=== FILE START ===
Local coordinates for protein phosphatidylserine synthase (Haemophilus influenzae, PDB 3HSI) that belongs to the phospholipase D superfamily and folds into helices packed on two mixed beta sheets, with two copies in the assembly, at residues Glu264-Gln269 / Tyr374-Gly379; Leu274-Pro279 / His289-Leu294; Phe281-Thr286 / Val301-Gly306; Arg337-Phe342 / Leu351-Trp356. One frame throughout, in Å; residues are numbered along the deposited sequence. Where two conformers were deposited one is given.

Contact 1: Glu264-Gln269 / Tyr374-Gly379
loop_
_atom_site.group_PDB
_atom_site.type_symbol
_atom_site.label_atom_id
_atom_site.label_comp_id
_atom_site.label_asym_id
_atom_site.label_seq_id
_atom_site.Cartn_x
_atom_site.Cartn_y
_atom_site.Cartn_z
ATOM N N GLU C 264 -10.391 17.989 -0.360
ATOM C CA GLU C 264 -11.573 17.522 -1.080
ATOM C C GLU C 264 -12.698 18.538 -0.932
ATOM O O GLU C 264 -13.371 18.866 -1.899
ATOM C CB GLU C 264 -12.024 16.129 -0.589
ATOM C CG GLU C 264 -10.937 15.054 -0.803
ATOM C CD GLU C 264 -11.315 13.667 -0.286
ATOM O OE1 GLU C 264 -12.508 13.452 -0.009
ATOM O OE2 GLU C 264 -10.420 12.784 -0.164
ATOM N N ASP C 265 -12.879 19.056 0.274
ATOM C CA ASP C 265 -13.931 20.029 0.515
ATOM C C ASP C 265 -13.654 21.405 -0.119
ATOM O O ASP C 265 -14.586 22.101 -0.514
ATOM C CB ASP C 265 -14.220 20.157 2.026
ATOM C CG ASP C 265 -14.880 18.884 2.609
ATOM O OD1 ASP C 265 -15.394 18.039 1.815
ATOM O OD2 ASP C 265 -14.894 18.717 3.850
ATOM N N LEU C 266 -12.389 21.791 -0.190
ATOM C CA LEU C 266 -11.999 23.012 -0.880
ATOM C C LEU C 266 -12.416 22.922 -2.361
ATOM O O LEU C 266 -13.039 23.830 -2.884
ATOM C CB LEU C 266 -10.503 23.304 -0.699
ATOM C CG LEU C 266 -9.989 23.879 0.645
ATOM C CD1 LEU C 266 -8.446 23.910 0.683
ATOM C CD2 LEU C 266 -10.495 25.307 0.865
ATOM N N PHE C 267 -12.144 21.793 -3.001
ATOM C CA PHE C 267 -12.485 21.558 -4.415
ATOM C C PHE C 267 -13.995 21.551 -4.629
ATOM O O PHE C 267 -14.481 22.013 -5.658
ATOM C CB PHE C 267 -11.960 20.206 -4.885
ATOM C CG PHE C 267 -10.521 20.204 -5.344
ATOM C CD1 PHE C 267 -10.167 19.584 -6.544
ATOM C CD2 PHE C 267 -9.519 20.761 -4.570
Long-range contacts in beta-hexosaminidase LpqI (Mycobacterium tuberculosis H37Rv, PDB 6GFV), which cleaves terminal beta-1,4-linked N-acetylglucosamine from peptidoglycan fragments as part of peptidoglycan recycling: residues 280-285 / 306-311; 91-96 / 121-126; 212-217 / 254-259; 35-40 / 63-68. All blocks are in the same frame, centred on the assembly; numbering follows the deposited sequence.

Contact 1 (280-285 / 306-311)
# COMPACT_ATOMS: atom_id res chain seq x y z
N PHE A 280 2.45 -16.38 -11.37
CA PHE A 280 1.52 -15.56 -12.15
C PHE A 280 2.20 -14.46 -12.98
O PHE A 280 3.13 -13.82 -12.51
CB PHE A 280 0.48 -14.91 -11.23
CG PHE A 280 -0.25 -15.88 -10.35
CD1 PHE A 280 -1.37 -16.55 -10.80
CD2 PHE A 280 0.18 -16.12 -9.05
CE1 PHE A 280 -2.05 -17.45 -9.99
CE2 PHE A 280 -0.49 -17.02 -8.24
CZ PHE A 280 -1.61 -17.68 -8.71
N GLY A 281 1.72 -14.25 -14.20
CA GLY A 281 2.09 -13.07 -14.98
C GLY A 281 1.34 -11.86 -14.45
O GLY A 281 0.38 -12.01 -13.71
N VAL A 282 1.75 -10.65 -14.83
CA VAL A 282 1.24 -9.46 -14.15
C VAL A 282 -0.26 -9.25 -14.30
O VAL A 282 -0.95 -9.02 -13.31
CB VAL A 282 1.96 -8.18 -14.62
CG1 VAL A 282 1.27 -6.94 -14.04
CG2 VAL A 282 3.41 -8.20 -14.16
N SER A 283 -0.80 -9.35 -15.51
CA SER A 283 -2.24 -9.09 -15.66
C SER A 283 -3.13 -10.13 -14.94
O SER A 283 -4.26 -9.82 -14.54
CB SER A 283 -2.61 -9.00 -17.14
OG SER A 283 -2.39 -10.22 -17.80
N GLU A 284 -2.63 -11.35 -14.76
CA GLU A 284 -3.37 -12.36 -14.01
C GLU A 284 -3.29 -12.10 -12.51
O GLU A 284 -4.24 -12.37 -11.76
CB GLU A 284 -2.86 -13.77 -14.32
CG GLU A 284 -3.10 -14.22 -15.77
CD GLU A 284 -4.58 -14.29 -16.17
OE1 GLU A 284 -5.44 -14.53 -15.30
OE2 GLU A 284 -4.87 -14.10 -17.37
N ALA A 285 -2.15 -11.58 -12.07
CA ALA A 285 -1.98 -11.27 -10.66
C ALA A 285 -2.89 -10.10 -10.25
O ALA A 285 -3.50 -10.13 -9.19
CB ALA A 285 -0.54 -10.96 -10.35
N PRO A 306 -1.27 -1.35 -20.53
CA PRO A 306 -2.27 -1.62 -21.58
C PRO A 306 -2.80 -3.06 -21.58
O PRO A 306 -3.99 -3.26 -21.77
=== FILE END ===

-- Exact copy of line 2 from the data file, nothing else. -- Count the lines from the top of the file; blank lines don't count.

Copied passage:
Contact 1: Glu264-Gln269 / Tyr374-Gly379